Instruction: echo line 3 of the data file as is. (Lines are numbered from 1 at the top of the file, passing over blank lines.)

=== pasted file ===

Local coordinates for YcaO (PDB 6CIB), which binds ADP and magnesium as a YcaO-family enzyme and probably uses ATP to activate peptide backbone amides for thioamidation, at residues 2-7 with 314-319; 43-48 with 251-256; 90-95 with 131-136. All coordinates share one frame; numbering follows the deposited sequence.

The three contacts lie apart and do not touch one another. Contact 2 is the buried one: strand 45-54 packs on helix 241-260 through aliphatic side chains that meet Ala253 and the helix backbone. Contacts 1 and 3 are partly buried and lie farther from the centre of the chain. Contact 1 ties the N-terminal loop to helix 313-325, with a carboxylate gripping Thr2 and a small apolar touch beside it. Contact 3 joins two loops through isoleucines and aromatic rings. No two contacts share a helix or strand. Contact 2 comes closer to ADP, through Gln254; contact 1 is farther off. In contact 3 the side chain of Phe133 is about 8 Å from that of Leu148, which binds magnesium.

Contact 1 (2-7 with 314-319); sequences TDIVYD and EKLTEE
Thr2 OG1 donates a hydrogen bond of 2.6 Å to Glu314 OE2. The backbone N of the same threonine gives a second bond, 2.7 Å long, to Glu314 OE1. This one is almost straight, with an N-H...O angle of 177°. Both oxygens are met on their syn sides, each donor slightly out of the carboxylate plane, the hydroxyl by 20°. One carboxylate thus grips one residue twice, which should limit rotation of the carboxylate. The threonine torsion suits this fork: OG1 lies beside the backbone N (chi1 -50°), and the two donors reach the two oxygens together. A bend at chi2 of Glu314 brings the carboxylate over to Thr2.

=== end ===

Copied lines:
Contact 1 (2-7 with 314-319); sequences TDIVYD and EKLTEE